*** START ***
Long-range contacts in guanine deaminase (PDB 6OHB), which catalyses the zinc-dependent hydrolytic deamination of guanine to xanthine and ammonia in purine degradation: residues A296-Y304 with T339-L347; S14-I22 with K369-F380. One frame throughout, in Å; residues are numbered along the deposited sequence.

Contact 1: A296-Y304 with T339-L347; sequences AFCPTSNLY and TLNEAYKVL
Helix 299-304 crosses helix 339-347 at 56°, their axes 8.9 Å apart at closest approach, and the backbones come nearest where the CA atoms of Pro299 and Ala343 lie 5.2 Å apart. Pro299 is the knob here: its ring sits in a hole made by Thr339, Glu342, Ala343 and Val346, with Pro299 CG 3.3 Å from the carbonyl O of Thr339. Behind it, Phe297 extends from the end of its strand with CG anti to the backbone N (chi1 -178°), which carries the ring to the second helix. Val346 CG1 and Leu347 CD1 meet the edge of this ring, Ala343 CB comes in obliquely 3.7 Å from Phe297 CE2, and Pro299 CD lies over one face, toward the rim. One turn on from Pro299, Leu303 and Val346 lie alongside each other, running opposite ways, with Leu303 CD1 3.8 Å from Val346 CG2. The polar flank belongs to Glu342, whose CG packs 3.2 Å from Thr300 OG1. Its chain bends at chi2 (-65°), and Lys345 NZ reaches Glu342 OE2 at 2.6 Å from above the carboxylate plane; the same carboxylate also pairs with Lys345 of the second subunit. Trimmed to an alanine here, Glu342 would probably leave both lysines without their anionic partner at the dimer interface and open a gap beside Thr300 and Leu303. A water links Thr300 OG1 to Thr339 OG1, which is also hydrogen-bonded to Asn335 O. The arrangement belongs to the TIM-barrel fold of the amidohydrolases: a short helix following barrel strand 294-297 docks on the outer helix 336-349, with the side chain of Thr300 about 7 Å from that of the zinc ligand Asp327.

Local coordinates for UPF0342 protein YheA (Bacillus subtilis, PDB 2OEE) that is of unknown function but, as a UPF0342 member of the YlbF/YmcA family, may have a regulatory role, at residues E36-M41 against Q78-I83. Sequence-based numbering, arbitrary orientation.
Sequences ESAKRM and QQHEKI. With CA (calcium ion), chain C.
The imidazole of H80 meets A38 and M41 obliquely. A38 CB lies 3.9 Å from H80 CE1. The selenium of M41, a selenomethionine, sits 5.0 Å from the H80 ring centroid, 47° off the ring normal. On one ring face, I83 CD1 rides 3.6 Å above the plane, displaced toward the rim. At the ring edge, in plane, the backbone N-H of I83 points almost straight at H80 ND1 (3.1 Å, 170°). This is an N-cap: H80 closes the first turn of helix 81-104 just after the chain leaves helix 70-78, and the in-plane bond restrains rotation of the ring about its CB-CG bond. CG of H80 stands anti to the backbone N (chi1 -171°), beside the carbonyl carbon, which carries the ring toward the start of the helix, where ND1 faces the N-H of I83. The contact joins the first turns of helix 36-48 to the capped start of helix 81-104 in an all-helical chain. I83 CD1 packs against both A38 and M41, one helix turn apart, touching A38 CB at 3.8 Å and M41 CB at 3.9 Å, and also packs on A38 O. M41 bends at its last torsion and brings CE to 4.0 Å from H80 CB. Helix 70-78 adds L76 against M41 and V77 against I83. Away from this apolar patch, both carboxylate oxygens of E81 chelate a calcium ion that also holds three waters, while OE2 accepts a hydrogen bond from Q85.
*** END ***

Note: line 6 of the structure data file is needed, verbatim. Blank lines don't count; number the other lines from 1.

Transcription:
The imidazole of H80 meets A38 and M41 obliquely. A38 CB lies 3.9 Å from H80 CE1. The selenium of M41, a selenomethionine, sits 5.0 Å from the H80 ring centroid, 47° off the ring normal. On one ring face, I83 CD1 rides 3.6 Å above the plane, displaced toward the rim. At the ring edge, in plane, the backbone N-H of I83 points almost straight at H80 ND1 (3.1 Å, 170°). This is an N-cap: H80 closes the first turn of helix 81-104 just after the chain leaves helix 70-78, and the in-plane bond restrains rotation of the ring about its CB-CG bond. CG of H80 stands anti to the backbone N (chi1 -171°), beside the carbonyl carbon, which carries the ring toward the start of the helix, where ND1 faces the N-H of I83. The contact joins the first turns of helix 36-48 to the capped start of helix 81-104 in an all-helical chain. I83 CD1 packs against both A38 and M41, one helix turn apart, touching A38 CB at 3.8 Å and M41 CB at 3.9 Å, and also packs on A38 O. M41 bends at its last torsion and brings CE to 4.0 Å from H80 CB. Helix 70-78 adds L76 against M41 and V77 against I83. Away from this apolar patch, both carboxylate oxygens of E81 chelate a calcium ion that also holds three waters, while OE2 accepts a hydrogen bond from Q85.